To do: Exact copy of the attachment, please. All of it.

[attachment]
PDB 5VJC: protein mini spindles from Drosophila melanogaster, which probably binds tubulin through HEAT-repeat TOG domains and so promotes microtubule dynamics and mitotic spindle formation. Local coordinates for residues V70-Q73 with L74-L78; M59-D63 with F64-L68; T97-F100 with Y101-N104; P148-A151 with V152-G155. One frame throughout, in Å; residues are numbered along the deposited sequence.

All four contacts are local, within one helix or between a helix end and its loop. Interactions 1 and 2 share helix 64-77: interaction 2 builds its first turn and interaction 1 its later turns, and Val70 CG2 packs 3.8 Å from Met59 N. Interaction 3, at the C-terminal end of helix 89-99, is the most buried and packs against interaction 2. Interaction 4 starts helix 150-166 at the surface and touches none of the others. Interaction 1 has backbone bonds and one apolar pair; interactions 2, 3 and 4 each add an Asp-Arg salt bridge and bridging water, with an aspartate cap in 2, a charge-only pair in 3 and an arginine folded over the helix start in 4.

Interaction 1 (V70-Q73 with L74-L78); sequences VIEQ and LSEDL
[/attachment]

PDB 5VJC: protein mini spindles from Drosophila melanogaster, which probably binds tubulin through HEAT-repeat TOG domains and so promotes microtubule dynamics and mitotic spindle formation. Local coordinates for residues V70-Q73 with L74-L78; M59-D63 with F64-L68; T97-F100 with Y101-N104; P148-A151 with V152-G155. One frame throughout, in Å; residues are numbered along the deposited sequence.

All four contacts are local, within one helix or between a helix end and its loop. Interactions 1 and 2 share helix 64-77: interaction 2 builds its first turn and interaction 1 its later turns, and Val70 CG2 packs 3.8 Å from Met59 N. Interaction 3, at the C-terminal end of helix 89-99, is the most buried and packs against interaction 2. Interaction 4 starts helix 150-166 at the surface and touches none of the others. Interaction 1 has backbone bonds and one apolar pair; interactions 2, 3 and 4 each add an Asp-Arg salt bridge and bridging water, with an aspartate cap in 2, a charge-only pair in 3 and an arginine folded over the helix start in 4.

Interaction 1 (V70-Q73 with L74-L78); sequences VIEQ and LSEDL